by intimate partners
– Domestic violence victims run a 75% higher
risk of being murdered by their partner
Michael Sveum (case study)

SUSPECT: Michael W/M
26 yrs old when began stalking victim
 VICTIM: Jamie F/W
21 yrs old when stalking began
 RELATIONSHIP: ex-boyfriend/girlfriend
had lived together off and on for 2yrs
Daniel Kutz (case study)

Daniel Kutz (2001)
–
–
–
–

Convicted of 1st degree intentional homicide
Stalking
Hiding a corpse
Resisting a officer
Multi jurisdictional case
–
–
–
–
Columbia Co. Sheriff
Dane Co.Sheriff
Deforest PD
Madison PD
Wisconsin Stalking Statute
940.32
 (2) Whoever meets all of the following criteria is
guilty of a Class I felony:

(a) actor intentionally engages in a course of
conduct directed at a specific person that would
cause a reasonable person under the same
circumstances to suffer serious emotional distress
or to fear bodily injury to or the death of himself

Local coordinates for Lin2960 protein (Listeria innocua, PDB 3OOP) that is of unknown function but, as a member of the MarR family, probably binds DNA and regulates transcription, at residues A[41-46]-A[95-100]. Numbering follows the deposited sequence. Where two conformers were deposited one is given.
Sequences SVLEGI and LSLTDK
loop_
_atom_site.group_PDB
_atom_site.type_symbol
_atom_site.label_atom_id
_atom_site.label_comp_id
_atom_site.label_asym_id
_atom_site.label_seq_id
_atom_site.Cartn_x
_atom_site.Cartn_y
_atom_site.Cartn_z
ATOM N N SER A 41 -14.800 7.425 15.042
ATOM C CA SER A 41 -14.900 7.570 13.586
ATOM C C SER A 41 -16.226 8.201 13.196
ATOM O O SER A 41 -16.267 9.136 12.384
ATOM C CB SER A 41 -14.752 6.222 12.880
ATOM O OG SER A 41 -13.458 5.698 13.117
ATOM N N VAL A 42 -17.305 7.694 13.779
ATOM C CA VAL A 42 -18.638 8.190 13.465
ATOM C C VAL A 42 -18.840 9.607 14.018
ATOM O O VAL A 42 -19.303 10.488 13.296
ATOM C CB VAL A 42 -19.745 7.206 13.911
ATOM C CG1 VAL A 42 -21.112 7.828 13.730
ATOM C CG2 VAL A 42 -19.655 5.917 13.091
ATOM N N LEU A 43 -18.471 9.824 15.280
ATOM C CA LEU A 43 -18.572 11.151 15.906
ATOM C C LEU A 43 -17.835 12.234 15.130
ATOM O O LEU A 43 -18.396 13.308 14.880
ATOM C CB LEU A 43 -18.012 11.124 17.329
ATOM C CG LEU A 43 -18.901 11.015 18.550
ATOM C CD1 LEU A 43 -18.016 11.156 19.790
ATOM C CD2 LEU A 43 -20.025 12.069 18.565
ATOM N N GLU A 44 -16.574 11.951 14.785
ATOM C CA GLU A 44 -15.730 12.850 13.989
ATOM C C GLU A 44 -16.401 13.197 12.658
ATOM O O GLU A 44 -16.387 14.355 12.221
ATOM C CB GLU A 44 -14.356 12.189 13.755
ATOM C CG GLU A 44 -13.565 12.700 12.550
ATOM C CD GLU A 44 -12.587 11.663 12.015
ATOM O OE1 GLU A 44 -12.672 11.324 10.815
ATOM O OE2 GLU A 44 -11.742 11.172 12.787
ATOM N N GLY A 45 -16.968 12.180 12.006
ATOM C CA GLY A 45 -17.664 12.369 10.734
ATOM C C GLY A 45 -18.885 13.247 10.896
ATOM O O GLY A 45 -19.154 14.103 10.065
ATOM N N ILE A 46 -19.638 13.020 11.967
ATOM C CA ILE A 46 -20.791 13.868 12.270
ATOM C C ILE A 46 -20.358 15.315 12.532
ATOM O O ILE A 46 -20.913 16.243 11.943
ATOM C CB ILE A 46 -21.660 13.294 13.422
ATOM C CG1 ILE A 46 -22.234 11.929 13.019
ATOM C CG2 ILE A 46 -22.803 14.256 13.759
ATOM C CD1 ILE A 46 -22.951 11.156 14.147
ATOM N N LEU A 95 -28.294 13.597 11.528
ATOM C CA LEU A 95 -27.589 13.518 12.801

or herself or a member of his or her family or
household.
Stalking Law 940.32

(b) the actor knows or should know that at
least one of the acts that constitute the
course of conduct will cause the person to
suffer serious emotional distress or place
the specific person in reasonable fear of
bodily injury to or the death of himself or
herself or a member of his or her family or
household.
Stalking Law 940.32

(c) The actor’s acts cause the specific
person to suffer serious emotional distress
or induce fear in the specific person of
bodily injury to or the death of himself or
herself or a member of his or her family or
household.
NEW DEFINITIONS:

(1)(a) “course of
conduct means a series
of 2 or more acts
carried out over a
period of time,
however short or long,
that show a continuity
of purpose, including
the following:


Note: for dates after 7/30/02,
that new statute applies, and
after 4/27/04 this new statute
applies, no matter how many
acts were committed before.
VENUE—2 or more acts means
that so long as ONE is in your
county, that’s enough to give
your county jurisdiction. See
971.19(2), where a crime which
requires 2 or mor acts to cmmit
can be prosecuted in any county
in which one of the acts
occurred.
Course of Conduct cont.





COURSE OF CONDUCT: